For that reason, I strongly recommend learning how to make your sites accessible as you learn web design and then simply make it a part of your design process. Adopting web standards and accessibility gives you a specific focus for learning HTML and CSS. By focusing on creating standards compliant code, you'll master the languages faster and ensure that you're writing code to the same standards as other designers.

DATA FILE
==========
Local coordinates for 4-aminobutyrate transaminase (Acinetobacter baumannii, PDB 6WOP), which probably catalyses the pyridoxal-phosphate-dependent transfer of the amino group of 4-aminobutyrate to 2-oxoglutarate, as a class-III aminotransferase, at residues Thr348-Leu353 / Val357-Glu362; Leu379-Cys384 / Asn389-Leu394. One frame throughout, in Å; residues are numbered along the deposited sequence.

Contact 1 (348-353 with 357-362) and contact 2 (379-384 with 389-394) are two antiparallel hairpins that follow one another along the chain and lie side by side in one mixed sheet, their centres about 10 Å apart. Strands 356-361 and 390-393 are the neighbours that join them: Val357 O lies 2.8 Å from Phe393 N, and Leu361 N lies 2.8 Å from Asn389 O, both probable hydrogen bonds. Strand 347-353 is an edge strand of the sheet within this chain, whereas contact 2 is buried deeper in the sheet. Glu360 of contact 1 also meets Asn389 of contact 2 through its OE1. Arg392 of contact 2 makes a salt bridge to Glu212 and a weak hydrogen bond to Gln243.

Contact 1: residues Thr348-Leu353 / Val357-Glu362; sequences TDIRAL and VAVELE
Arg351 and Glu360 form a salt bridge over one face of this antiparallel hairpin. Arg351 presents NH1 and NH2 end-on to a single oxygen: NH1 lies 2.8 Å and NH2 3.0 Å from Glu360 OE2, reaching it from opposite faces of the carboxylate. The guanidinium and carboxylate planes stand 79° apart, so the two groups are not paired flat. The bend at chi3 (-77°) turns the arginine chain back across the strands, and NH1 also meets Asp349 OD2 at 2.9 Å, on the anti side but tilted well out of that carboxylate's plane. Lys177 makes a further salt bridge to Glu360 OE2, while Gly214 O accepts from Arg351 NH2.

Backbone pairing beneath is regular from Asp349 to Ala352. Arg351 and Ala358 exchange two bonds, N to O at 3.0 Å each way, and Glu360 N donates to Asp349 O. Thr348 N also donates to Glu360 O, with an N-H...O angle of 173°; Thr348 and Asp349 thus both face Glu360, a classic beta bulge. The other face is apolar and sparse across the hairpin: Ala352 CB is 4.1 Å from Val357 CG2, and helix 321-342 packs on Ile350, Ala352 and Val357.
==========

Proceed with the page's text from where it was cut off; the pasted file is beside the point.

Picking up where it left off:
This course is part of a Learning Path approved by the American Marketing Association.
Gain the skills you need to become an AMA Professional Certified Marketer (PCM) in Digital Marketing by using the industry-leading courses and resources in the Learning Path. Take the AMA certification exam to show that you have what it takes to lead the digital transformation.
- What is web design?
- What is a web designer?
- Learning to code
- Choosing a web host
- Working with a CMS
- Exploring how websites are structured
- Choosing your framework or software
- Designing with standards and accessibility in mind